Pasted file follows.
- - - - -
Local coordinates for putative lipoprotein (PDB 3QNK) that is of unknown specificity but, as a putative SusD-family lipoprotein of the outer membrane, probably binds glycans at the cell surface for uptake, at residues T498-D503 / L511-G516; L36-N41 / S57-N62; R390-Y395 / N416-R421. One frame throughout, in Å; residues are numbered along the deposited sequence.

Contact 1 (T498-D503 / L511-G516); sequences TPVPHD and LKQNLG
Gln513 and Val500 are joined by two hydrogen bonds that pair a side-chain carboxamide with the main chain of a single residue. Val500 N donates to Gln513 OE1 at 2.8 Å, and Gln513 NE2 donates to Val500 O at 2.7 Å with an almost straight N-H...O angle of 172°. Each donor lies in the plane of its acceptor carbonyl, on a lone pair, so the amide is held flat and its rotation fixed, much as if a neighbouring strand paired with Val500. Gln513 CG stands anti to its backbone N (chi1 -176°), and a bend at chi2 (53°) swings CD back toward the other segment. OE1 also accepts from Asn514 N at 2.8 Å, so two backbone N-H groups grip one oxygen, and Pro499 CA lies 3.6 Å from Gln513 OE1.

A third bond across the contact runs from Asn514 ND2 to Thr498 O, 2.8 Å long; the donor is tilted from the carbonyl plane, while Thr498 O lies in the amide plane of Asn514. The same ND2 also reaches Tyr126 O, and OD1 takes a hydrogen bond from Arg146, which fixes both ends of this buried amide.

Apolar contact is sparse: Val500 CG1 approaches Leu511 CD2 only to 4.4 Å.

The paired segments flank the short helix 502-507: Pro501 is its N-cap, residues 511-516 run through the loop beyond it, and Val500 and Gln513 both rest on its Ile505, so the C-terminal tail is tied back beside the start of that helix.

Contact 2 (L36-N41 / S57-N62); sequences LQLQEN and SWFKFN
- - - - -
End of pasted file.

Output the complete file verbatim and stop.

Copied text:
Local coordinates for putative lipoprotein (PDB 3QNK) that is of unknown specificity but, as a putative SusD-family lipoprotein of the outer membrane, probably binds glycans at the cell surface for uptake, at residues T498-D503 / L511-G516; L36-N41 / S57-N62; R390-Y395 / N416-R421. One frame throughout, in Å; residues are numbered along the deposited sequence.

Contact 1 (T498-D503 / L511-G516); sequences TPVPHD and LKQNLG
Gln513 and Val500 are joined by two hydrogen bonds that pair a side-chain carboxamide with the main chain of a single residue. Val500 N donates to Gln513 OE1 at 2.8 Å, and Gln513 NE2 donates to Val500 O at 2.7 Å with an almost straight N-H...O angle of 172°. Each donor lies in the plane of its acceptor carbonyl, on a lone pair, so the amide is held flat and its rotation fixed, much as if a neighbouring strand paired with Val500. Gln513 CG stands anti to its backbone N (chi1 -176°), and a bend at chi2 (53°) swings CD back toward the other segment. OE1 also accepts from Asn514 N at 2.8 Å, so two backbone N-H groups grip one oxygen, and Pro499 CA lies 3.6 Å from Gln513 OE1.

A third bond across the contact runs from Asn514 ND2 to Thr498 O, 2.8 Å long; the donor is tilted from the carbonyl plane, while Thr498 O lies in the amide plane of Asn514. The same ND2 also reaches Tyr126 O, and OD1 takes a hydrogen bond from Arg146, which fixes both ends of this buried amide.

Apolar contact is sparse: Val500 CG1 approaches Leu511 CD2 only to 4.4 Å.

The paired segments flank the short helix 502-507: Pro501 is its N-cap, residues 511-516 run through the loop beyond it, and Val500 and Gln513 both rest on its Ile505, so the C-terminal tail is tied back beside the start of that helix.

Contact 2 (L36-N41 / S57-N62); sequences LQLQEN and SWFKFN